Biomechanical effect of latissimus dorsi tendon transfer for irreparable massive cuff tear.J Shoulder Elbow Surg 2013; 22(2):150-7JS
The purpose of this study was to determine the biomechanical effects of latissimus dorsi transfer in a cadaveric model of massive posterosuperior rotator cuff tear.
Eight cadaveric shoulders were tested at 0°, 30°, and 60° of abduction in the scapular plane with anatomically based muscle loading. Humeral rotational range of motion and the amount of humeral rotation due to muscle loading were measured. Glenohumeral kinematics and contact characteristics were measured throughout the range of motion. After testing in the intact condition, the supraspinatus and infraspinatus were resected. The cuff tear was then repaired by latissimus dorsi transfer. Two muscle loading conditions were applied after latissimus transfer to simulate increased tension that may occur due to limited muscle excursion. A repeated-measures analysis of variance was used for statistical analysis.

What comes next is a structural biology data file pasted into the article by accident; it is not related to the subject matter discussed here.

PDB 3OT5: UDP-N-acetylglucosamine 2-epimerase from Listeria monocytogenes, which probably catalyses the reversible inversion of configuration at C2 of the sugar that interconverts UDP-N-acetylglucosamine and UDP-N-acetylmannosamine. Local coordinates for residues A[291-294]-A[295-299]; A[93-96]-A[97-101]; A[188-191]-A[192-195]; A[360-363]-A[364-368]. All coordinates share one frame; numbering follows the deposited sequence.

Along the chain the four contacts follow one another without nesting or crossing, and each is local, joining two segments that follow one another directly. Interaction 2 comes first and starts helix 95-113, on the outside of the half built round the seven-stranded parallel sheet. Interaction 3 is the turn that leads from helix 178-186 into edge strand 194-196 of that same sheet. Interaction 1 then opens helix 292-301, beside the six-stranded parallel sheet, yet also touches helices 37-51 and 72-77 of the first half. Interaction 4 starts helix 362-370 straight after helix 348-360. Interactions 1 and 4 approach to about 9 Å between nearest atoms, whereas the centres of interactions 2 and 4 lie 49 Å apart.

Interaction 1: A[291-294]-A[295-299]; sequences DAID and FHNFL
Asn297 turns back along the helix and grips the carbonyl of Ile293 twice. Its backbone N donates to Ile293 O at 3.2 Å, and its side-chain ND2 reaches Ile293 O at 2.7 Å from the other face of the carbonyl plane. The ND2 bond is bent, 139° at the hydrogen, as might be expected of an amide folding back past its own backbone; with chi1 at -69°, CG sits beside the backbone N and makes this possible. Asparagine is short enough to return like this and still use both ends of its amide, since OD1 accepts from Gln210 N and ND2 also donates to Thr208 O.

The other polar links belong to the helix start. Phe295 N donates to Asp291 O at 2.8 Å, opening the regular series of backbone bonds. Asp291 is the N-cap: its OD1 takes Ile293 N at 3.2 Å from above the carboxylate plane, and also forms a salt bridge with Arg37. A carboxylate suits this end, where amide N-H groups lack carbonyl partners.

The amount of internal rotation due to muscle loading and maximum internal rotation increased with massive cuff tear and was restored with latissimus transfer (P < .05). At maximum internal rotation, the humeral head apex shifted anteriorly, superiorly, and laterally at 0° of abduction after massive cuff tear (P < .05); this abnormal shift was corrected with latissimus transfer (P < .05). However, at 30° and 60° of abduction, latissimus transfer significantly altered kinematics (P < .05) and latissimus transfer with increased muscle loading increased contact pressure, especially at 60° of abduction.
Latissimus dorsi transfer is beneficial in restoring humeral internal/external rotational range of motion, the internal/external rotational balance of the humerus, and glenohumeral kinematics at 0° of abduction. However, latissimus dorsi transfer with simulated limited excursion may lead to an overcompensation that can further deteriorate normal biomechanics, especially at higher abduction angles.